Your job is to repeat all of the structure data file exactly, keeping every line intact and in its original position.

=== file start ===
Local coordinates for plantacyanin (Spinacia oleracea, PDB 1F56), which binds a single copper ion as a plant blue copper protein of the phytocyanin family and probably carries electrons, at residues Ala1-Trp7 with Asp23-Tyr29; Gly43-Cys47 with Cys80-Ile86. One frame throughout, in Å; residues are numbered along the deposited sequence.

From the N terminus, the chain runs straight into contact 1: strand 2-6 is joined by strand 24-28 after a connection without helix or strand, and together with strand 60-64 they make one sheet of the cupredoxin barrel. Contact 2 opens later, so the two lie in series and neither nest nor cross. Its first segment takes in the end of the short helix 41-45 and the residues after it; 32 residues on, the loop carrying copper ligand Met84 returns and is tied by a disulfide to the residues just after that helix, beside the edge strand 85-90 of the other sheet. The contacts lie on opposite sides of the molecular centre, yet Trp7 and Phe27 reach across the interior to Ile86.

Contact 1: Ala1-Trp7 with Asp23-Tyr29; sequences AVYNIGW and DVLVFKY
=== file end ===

Local coordinates for plantacyanin (Spinacia oleracea, PDB 1F56), which binds a single copper ion as a plant blue copper protein of the phytocyanin family and probably carries electrons, at residues Ala1-Trp7 with Asp23-Tyr29; Gly43-Cys47 with Cys80-Ile86. One frame throughout, in Å; residues are numbered along the deposited sequence.

From the N terminus, the chain runs straight into contact 1: strand 2-6 is joined by strand 24-28 after a connection without helix or strand, and together with strand 60-64 they make one sheet of the cupredoxin barrel. Contact 2 opens later, so the two lie in series and neither nest nor cross. Its first segment takes in the end of the short helix 41-45 and the residues after it; 32 residues on, the loop carrying copper ligand Met84 returns and is tied by a disulfide to the residues just after that helix, beside the edge strand 85-90 of the other sheet. The contacts lie on opposite sides of the molecular centre, yet Trp7 and Phe27 reach across the interior to Ile86.

Contact 1: Ala1-Trp7 with Asp23-Tyr29; sequences AVYNIGW and DVLVFKY